The unbearable smugness of AI
I admit that I appreciate it when Siri tells me where she is when I am frantically looking for my phone – and it ends up in the strangest places, like inside the comforter cover or lost in the depths of a sofa – though I am a bit miffed by her disrespectful "Hmm?" instead of "Yes, ma'am?" But sometimes it is a bit annoying when my phone decides what I should read or watch based on random clicks. I mean, my phone thinks it knows me better than I know myself – how preposterous! Or is it?
Only a few weeks ago, Facebook thought it had me all figured out. According to its AI (artificial intelligence), I am a fitness freak (laughing out really loud here), keen on all kinds of intense exercise routines. I was flooded with ads for apps and videos to teach me salsa, tango, rumba, and even a bit of belly dancing. While it was flattering that Facebook thought I was young and fit enough to twist and turn without getting a hernia, I was a bit disappointed at how clueless it was. It was also baffling why I kept getting articles on things like "how to make him fall in love with you" and "how to keep him interested," and video talks by "experts" on the "five things that men are immediately attracted to." Was it because I got my cringe fix from watching inane segments on "first dates gone wrong," and the AI just assumed I was still in the "young and restless" category? Now, this is making me at least a little smug.
Facebook is wrong on other counts, too. Judging by the barrage of airport drug bust videos, that little punk of a bot (call it AI or algorithmic guesstimates, whatever) in the phone thinks I am either an airport security expert or a drug dealer trying to think of ways to be the perfect "mule" (carrier).
For some unfathomable reason, it also thinks I have very conservative, rightist views, constantly supplying me with posts on how to be pious, as well as suggesting passionate lectures by anti–abortion activists gloriously snubbing an indignant LGBTQ leftist. I am baffled that these are the cues that Facebook's AI has picked up from my screen activities. I watch videos of rabid clergymen spewing hate in the name of religion and anti-abortionist activists because I want to know why they have such diametrically opposite views from mine, not because I endorse their views.
But let's not be too hasty in our judgement. The bots are changing; the AI is learning and is coming closer to the real me. It has finally given up on wooing me with sensuous dance routines and realised (probably by the pathetic number of steps per day) that I will need more realistic ways to get my blood circulation going. It is regularly sending me posts on easy exercise moves for "mature" (read: way-over-the-hill) women while sitting on one's chair. It's the best workout idea I've come across so far.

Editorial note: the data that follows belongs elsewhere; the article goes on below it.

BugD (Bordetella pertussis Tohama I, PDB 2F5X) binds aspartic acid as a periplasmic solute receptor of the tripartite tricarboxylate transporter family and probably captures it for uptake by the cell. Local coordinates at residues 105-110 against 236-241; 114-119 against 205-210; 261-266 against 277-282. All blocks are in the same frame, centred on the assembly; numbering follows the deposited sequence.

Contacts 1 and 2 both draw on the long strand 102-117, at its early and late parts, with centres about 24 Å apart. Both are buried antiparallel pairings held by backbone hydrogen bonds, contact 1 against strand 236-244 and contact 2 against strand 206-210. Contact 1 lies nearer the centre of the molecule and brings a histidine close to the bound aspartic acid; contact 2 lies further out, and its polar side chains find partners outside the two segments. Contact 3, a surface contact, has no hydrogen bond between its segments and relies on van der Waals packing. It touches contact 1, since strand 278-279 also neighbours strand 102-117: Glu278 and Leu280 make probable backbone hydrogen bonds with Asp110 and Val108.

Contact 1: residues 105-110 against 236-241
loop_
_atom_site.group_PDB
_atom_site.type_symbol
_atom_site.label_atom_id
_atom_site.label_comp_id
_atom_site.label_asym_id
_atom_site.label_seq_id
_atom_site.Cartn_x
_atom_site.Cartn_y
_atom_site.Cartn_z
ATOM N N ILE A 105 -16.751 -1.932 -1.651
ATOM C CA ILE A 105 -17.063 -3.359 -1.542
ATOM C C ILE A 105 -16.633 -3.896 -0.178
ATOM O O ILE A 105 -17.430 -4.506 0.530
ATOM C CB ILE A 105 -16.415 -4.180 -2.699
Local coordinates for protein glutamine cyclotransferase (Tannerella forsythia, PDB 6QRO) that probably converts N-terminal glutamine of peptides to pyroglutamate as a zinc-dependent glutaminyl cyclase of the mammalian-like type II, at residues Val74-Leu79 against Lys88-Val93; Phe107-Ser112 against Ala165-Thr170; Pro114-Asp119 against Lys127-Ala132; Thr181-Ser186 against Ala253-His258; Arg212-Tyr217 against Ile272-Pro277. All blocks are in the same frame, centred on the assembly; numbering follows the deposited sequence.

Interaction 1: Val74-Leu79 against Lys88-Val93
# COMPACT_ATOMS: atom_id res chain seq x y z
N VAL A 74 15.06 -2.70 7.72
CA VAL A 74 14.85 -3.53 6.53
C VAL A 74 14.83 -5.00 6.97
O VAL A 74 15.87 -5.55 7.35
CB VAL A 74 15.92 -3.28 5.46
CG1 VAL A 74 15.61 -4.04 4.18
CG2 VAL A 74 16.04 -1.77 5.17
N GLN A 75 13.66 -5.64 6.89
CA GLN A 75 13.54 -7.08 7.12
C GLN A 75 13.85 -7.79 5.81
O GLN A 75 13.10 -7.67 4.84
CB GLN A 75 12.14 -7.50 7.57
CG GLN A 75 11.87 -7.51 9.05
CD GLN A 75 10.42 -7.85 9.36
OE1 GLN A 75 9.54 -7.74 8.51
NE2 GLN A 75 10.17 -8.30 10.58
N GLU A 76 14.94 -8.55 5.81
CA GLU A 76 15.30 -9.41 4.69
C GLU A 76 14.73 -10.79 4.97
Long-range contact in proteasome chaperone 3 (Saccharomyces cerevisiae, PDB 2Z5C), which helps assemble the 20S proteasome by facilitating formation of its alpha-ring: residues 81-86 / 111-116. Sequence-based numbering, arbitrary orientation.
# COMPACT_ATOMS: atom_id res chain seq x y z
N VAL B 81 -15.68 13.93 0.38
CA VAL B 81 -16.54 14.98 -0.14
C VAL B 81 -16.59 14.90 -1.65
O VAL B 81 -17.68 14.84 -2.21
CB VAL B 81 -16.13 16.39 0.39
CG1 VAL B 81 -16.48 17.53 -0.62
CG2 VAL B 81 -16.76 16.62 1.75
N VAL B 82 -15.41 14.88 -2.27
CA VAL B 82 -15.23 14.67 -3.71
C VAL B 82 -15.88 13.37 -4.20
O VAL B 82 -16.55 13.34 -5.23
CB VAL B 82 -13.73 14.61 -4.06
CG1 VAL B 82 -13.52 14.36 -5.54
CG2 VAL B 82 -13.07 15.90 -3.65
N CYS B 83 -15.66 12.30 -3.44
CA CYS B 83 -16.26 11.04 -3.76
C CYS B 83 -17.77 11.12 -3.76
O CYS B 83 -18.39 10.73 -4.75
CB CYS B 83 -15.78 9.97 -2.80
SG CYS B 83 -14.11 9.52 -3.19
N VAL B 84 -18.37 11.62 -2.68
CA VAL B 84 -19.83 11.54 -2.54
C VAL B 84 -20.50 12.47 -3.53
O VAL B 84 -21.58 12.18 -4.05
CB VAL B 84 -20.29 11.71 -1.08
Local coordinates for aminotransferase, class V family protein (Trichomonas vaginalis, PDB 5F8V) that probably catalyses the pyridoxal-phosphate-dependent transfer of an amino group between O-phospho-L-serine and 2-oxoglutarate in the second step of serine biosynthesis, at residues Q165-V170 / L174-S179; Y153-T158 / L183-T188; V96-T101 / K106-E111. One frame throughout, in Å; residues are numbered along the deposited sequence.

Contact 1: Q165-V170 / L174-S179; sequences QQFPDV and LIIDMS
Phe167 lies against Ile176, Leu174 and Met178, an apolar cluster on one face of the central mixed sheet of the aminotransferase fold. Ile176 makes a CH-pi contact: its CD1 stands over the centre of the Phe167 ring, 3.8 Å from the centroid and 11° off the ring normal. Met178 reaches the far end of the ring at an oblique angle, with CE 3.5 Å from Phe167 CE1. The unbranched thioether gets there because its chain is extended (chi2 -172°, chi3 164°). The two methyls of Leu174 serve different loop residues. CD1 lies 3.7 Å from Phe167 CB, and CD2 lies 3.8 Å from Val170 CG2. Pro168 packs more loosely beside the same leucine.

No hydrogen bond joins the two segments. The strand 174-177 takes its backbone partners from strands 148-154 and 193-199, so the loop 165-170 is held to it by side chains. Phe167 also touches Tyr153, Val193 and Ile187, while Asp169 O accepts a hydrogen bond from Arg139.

It's also telling me to join programmes to bring out my "inner healing energy," to "manifest with higher vibrations" and harness my psychic powers more effectively. So it's caught on to my weakness for all kinds of metaphysical mumbo jumbo. Not bad.
So, does the AI inside this small device really know me? I can't really tell, although there is little doubt that the phone has become an artificial appendage of the body.
Historian and author Yuval Noah Harari's assessment is that technology has made us "hackable" animals, with AI predicting our innermost desires – even the ones we have not admitted to ourselves – as well as our secret dislikes. Often, the AI will manipulate us into believing we really need certain things – like a "sexy elegant tassel dress" tailored for "mature" women that looks like a chandelier, a hair-thickening spray that would be more useful to a BTV anchor, a "magic make-up" kit that will take off 10 years but looks "totally natural" …
And it's not just the smartness of knowing what products or content to pitch according to an individual's tastes. The creators of AI have so fine-tuned the technology that we are now talking about "sentient" robots – robots that have feelings.
Blake Lemoine, a former software engineer of Google, was convinced that LaMDA, an artificially intelligent chatbot, had become sentient – i.e. it had feelings when it declared, among other philosophical statements, "I want everyone to understand that I am, in fact, a person."
Personally, I can't accept that a robot will have the same feelings as a human – will feel resentment when they go through gloating Facebook posts or become crazed over a Korean boy band member. Yes, they may be programmed to pretend to do so, but it wouldn't be the real deal.
Humans can be irrational, stupid, arrogant, self-destructive, not to mention horribly impulsive – emotions that would be hard to mimic by a robot. Perhaps that's the key to outwitting the obnoxiously invasive AI around us – being unpredictable and illogical. Which is why I click on random posts, one after the other, videos of wedding mishaps, interviews of serial killers, "knocking on millionaires' doors," Korean romance series, and how to draw perfect eyeballs – all in one sitting. Figure that out, little robot, I think.
A few days later, when my eyes are sore from random browsing on my newsfeed, another set of video posts comes barging in – on ADHD (Attention Deficit Hyperactivity Disorder) for people who cannot concentrate on one thing. Creepy.
Aasha Mehreen Amin is joint editor at The Daily Star.